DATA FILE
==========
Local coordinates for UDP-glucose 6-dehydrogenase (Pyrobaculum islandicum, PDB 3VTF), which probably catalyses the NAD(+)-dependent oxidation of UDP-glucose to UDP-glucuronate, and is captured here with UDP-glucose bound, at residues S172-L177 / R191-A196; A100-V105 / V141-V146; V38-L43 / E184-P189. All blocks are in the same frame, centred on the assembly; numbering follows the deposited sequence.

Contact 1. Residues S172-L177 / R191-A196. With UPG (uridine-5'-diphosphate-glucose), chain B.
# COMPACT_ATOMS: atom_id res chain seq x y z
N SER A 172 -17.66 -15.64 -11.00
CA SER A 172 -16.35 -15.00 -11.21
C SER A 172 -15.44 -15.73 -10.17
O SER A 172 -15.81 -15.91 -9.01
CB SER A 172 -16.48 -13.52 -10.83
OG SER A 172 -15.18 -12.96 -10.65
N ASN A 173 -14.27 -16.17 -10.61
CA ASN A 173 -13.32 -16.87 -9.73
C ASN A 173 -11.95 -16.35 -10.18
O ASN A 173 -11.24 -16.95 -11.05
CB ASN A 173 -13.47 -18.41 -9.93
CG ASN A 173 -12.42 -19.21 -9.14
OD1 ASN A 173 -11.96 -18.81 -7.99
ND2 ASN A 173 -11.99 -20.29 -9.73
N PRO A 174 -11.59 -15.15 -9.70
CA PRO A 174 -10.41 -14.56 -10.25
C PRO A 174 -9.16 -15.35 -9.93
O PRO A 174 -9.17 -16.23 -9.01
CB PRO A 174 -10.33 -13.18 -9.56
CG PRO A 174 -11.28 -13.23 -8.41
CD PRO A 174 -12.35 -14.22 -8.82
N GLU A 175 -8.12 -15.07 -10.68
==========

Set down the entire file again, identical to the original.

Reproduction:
Local coordinates for UDP-glucose 6-dehydrogenase (Pyrobaculum islandicum, PDB 3VTF), which probably catalyses the NAD(+)-dependent oxidation of UDP-glucose to UDP-glucuronate, and is captured here with UDP-glucose bound, at residues S172-L177 / R191-A196; A100-V105 / V141-V146; V38-L43 / E184-P189. All blocks are in the same frame, centred on the assembly; numbering follows the deposited sequence.

Contact 1. Residues S172-L177 / R191-A196. With UPG (uridine-5'-diphosphate-glucose), chain B.
# COMPACT_ATOMS: atom_id res chain seq x y z
N SER A 172 -17.66 -15.64 -11.00
CA SER A 172 -16.35 -15.00 -11.21
C SER A 172 -15.44 -15.73 -10.17
O SER A 172 -15.81 -15.91 -9.01
CB SER A 172 -16.48 -13.52 -10.83
OG SER A 172 -15.18 -12.96 -10.65
N ASN A 173 -14.27 -16.17 -10.61
CA ASN A 173 -13.32 -16.87 -9.73
C ASN A 173 -11.95 -16.35 -10.18
O ASN A 173 -11.24 -16.95 -11.05
CB ASN A 173 -13.47 -18.41 -9.93
CG ASN A 173 -12.42 -19.21 -9.14
OD1 ASN A 173 -11.96 -18.81 -7.99
ND2 ASN A 173 -11.99 -20.29 -9.73
N PRO A 174 -11.59 -15.15 -9.70
CA PRO A 174 -10.41 -14.56 -10.25
C PRO A 174 -9.16 -15.35 -9.93
O PRO A 174 -9.17 -16.23 -9.01
CB PRO A 174 -10.33 -13.18 -9.56
CG PRO A 174 -11.28 -13.23 -8.41
CD PRO A 174 -12.35 -14.22 -8.82
N GLU A 175 -8.12 -15.07 -10.68